2.18.2014

Two of my favorite people came together to make a video, start a Kickstarter campaign and champion some great music.

I think many of you will remember Rosie (Selena's) face from some of my LED portraits a few years back. Here's what she looked like back in 2011:

Well, Rosie is now the ultra-talented leader of a country band called, Rosie and the Ramblers, and they are doing their first full-on, high quality, studio album. To pay the studio and the musicians Rosie and the Ramblers is doing a Kickstarter campaign. They are hoping to raise $8,000 in the next 30 days and the list of perks for donors is very wild and fun. Donate $1,000 to the cause and Rosie will (permanently) tattoo your initials on her arm. For a bit more you can have the whole band come to your house and play a concert. But for those who are not high rollers there are other cool things.

As with most up and coming musicians independently making their first album these guys are happy with any level of giving people can muster.

Here's their promotional video for the campaign. Pay close attention to the production values....



My friend, Chris Archer, produced the video for Rosie. I helped a little bit. I brought along the microphone for our shooting session with Rosie on camera and created the cut away video of Rosie from either side. That's all I did. Chris shot, edited, art directed and basically did everything else.

I think the video is great and I think the band is great. Rosie is smart, focused and talented. Invest a few bucks if you possible. Always good to help out young artists.

Here's the Kickstarter link: https://www.kickstarter.com/projects/461033799/whatever-you-need-a-new-album-from-rosie-and-the-r

Glad I upgraded to the legendary 1956 model many years ago. The interface is perfect and the reliability is off the charts. Sometimes the vintage stuff is best.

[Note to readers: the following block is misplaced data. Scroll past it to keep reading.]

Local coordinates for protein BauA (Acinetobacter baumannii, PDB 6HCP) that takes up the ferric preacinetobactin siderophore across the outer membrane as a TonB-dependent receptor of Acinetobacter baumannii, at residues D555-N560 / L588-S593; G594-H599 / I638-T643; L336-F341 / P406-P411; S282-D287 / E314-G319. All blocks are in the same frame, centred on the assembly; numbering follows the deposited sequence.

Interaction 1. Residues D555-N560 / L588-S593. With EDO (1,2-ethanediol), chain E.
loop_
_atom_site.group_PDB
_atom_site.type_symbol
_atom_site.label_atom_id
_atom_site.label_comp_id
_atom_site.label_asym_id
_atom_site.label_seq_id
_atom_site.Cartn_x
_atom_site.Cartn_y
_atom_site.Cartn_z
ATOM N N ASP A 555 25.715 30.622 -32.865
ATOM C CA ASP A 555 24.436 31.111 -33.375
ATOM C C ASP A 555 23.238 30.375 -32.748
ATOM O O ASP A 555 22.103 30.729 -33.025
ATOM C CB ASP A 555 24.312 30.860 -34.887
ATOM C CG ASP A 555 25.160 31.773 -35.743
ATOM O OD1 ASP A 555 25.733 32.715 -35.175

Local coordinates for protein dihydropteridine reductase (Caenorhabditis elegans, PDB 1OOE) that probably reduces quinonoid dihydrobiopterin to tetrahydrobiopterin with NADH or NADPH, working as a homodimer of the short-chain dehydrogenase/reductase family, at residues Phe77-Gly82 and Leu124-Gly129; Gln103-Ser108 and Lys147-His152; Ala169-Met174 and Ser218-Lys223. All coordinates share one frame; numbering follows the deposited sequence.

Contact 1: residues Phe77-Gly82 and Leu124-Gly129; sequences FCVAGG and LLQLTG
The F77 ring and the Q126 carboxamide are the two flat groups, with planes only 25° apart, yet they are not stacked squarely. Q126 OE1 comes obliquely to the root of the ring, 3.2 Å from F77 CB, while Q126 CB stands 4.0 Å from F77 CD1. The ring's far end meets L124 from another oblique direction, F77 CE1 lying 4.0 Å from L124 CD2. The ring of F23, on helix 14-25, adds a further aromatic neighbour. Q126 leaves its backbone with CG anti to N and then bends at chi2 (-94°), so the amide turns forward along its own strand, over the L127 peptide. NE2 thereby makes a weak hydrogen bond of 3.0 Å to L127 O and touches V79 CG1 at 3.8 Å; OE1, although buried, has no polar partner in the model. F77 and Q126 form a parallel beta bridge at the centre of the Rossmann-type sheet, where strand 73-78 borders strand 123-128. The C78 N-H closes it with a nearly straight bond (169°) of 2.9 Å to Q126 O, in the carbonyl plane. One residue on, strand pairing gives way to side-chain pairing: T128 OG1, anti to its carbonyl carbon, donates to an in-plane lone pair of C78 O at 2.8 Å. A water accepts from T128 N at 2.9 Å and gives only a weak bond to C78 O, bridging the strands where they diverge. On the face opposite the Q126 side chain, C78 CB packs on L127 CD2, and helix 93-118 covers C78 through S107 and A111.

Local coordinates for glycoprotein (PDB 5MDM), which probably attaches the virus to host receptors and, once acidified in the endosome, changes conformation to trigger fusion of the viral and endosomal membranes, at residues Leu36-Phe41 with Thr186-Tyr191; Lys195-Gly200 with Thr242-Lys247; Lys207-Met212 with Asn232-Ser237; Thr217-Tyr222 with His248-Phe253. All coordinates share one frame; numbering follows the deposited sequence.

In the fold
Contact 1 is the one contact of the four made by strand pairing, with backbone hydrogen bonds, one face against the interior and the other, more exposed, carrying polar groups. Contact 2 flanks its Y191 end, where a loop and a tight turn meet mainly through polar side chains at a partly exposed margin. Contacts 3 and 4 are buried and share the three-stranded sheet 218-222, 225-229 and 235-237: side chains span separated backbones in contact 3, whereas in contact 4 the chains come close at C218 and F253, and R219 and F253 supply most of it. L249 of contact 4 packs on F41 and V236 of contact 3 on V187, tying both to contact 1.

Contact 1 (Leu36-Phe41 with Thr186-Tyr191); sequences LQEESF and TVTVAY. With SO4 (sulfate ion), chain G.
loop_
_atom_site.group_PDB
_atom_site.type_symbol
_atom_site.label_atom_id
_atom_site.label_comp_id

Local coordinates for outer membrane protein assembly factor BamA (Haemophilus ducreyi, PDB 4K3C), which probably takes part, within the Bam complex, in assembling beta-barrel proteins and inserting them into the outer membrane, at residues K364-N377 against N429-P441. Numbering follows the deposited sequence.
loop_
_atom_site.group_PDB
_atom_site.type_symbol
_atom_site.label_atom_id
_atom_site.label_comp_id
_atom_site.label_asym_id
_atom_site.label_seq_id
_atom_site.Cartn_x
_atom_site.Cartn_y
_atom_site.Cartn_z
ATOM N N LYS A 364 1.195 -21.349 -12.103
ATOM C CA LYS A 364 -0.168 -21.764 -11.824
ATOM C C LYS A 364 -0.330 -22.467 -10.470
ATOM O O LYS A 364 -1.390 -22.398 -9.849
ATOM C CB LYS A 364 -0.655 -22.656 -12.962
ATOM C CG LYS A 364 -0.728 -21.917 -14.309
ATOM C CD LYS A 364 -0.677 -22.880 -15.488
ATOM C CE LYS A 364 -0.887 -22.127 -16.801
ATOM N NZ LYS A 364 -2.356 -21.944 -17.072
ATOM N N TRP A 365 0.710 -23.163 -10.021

B. Circa 1980.

Happy Birthday to my Best Friend.

2.17.2014

Inadvertent exercise.


I guess the real definition of a creative person is to have a short attention span and a distaste for doing anything the same way twice. That, and always wanting to do something in a different way from everyone else.  At least that's the way I see it.

I bought some Panasonic cameras last year and to make the most of their  (nearly) square footage----available sensor resolution---I really should be shooting in the 4:3 format. Anything else crops out useful information. But that seems to dictatorial when it comes to creative composition. And it may explain why, after months of compulsory full format shooting with the those m4:3 rascals I've come to enjoy the 16:9 format. It defies logical good practice when it comes to maximizing image quality but it's weirdly dynamic. You lose the top and the bottom of the frame but then you have to use your brain to make things fit in and make the size and shape make sense.

Last Fall I was doing a demo and the camera I was using at the time was hooked up (wirelessly) to an HD television set. The technicians and I decided to set the camera to the 16:9 format to match the full screen of the television. I shot that way for two full days and now, when I look at the images I shot, I am happy to have cropped different.